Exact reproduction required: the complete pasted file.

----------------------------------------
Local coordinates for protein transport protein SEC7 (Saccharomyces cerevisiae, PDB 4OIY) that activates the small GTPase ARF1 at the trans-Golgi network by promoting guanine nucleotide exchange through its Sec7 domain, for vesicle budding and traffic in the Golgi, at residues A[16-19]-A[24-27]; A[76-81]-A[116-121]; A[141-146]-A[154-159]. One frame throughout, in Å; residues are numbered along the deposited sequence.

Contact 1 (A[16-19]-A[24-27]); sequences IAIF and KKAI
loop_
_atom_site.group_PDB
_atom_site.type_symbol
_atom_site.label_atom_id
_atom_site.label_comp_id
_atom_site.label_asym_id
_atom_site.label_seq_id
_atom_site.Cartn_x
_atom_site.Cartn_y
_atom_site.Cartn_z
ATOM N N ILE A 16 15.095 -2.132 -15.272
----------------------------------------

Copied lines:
Local coordinates for protein transport protein SEC7 (Saccharomyces cerevisiae, PDB 4OIY) that activates the small GTPase ARF1 at the trans-Golgi network by promoting guanine nucleotide exchange through its Sec7 domain, for vesicle budding and traffic in the Golgi, at residues A[16-19]-A[24-27]; A[76-81]-A[116-121]; A[141-146]-A[154-159]. One frame throughout, in Å; residues are numbered along the deposited sequence.

Contact 1 (A[16-19]-A[24-27]); sequences IAIF and KKAI
loop_
_atom_site.group_PDB
_atom_site.type_symbol
_atom_site.label_atom_id
_atom_site.label_comp_id
_atom_site.label_asym_id
_atom_site.label_seq_id
_atom_site.Cartn_x
_atom_site.Cartn_y
_atom_site.Cartn_z
ATOM N N ILE A 16 15.095 -2.132 -15.272